2, University of Tennessee, Knoxville, Knoxville, Tennessee, United States
3, Drexel University, Philadelphia, Pennsylvania, United States
Manipulation and control of the matter at the atomic level is one of the ultimate goals in nanoscience. As device elements continue to shrink, and new device concepts such as oxide electronics are being proposed based on unique materials properties, it is vitally important to be able to manipulate a wide range of materials at atomic scale. We have recently demonstrated atomic-level sculpting of 3d crystalline oxide nanostructures from metastable amorphous precursor in a scanning transmission electron microscope (STEM) . SrTiO3 nanowires were fabricated epitaxially from the crystalline substrate following the beam path, producing crystalline structures as small as 1-2 nm and the process can be observed in situ with atomic resolution. The details of the process led us to conclude that the relevant energy transfer is knock-on in nature, rather than associated with local heating. High localization associated with this process allowed us to fabricate arbitrary shaped structures via control of the position and scan speed of the electron beam.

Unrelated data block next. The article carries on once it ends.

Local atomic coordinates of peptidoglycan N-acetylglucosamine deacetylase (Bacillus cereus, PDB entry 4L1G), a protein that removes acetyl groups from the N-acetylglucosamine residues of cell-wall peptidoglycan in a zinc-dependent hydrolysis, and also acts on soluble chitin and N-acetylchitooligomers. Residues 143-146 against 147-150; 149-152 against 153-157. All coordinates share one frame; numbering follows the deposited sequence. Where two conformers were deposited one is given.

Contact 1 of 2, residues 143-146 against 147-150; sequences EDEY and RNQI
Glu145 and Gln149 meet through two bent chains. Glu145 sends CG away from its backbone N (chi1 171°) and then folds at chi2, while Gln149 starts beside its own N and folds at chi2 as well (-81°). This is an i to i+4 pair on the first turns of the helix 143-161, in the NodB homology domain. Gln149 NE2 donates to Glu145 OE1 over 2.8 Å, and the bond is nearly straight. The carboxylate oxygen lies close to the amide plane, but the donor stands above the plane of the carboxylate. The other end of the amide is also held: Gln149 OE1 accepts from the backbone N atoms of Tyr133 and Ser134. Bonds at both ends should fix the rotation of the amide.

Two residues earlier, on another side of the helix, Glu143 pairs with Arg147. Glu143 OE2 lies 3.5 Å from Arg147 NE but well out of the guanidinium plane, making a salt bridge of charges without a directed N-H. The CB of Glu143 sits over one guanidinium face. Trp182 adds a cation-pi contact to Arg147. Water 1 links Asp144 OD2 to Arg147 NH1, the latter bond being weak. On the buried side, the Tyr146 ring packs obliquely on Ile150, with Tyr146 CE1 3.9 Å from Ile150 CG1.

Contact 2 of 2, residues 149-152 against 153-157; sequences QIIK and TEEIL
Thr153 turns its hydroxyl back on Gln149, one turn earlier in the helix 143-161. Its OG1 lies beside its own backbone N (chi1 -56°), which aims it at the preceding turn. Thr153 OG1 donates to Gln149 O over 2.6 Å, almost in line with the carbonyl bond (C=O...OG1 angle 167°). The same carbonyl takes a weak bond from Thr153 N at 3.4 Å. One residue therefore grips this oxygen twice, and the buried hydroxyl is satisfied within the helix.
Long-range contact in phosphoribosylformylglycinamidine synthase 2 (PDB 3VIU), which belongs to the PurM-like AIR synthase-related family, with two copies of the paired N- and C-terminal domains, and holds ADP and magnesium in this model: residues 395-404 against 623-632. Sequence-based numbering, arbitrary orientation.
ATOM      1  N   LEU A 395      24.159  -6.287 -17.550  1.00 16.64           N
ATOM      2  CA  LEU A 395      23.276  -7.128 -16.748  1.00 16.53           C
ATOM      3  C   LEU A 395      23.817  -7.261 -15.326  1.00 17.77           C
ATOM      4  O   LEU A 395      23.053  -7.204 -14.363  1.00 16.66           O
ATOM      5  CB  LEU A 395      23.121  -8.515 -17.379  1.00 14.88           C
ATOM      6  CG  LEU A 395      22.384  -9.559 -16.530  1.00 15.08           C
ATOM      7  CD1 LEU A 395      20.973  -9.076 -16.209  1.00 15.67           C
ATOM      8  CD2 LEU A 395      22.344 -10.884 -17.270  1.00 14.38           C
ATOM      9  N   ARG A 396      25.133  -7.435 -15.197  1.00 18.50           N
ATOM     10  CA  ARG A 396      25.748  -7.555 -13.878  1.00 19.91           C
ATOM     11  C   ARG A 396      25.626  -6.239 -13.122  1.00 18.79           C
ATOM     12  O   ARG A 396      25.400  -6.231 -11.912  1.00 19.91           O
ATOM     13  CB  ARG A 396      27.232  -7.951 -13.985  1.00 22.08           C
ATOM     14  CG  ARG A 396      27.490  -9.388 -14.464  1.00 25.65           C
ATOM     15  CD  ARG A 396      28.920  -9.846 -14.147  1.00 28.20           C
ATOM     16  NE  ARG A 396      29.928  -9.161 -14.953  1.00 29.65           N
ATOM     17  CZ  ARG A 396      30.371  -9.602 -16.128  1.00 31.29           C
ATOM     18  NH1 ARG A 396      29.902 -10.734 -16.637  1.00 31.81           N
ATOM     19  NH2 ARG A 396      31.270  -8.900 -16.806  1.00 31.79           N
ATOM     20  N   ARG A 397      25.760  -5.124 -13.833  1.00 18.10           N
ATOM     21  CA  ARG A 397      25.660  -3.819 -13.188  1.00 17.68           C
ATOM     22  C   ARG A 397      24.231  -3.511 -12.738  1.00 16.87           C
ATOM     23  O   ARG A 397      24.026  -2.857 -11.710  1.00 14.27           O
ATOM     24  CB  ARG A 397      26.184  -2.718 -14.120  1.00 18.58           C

We have explored the utility of this approach beyond STO/STO structures. Similar processes can be indiced ar Si/amorphous Si interfaces . The growth behavior and the resulting feature shape are well described by modeling using a two-temperature approach. The growth is strongly affected by the presence of SiO2 at the crystalline-amorphous interface. For linear trajectories of the electron beam, the growth rate appears to depend on crystallographic direction.
We have further investigated using beam-induced growth to create heterostructures, where BaTiO3 features were grown on SrTiO3 substrate. Due to substantial lattice mismatch, the beam-induced features exhibit island-type growth with 2-unit-cell-thick pseudomorphic layer. The STEM probe has nm-scale size in beam direction, resulting in localization of the electron beam impact on a similar scale. The prospects for creating functional heterostructures with this approach, as well as its unique utility for uncovering atomic-scale structure property relationships, will also be discussed.
* Research supported by the U.S. Department of Energy (DOE), Basic Energy Sciences (BES), Division of Materials Sciences and Engineering, and by ORNL's Laboratory Directed Research and Development Fund. A portion of this research was conducted at ORNL’s Center for Nanophase Materials Sciences (CNMS), which is sponsored by the Scientific User Facilities Division, Office of Basic Energy Sciences, U.S. DOE.
 Stephen Jesse et al., Small, 11 5895 (2015)
 Nan Jiang et al., MRS Bulletin, 42 , 653 (2017).